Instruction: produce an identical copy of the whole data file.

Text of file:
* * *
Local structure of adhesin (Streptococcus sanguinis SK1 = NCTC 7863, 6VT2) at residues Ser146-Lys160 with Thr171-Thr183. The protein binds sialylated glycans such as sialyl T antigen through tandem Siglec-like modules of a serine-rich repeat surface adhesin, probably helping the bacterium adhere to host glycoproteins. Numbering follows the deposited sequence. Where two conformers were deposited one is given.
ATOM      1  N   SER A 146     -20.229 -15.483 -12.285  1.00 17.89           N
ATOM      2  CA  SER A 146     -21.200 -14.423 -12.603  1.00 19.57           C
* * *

Local structure of adhesin (Streptococcus sanguinis SK1 = NCTC 7863, 6VT2) at residues Ser146-Lys160 with Thr171-Thr183. The protein binds sialylated glycans such as sialyl T antigen through tandem Siglec-like modules of a serine-rich repeat surface adhesin, probably helping the bacterium adhere to host glycoproteins. Numbering follows the deposited sequence. Where two conformers were deposited one is given.
ATOM      1  N   SER A 146     -20.229 -15.483 -12.285  1.00 17.89           N
ATOM      2  CA  SER A 146     -21.200 -14.423 -12.603  1.00 19.57           C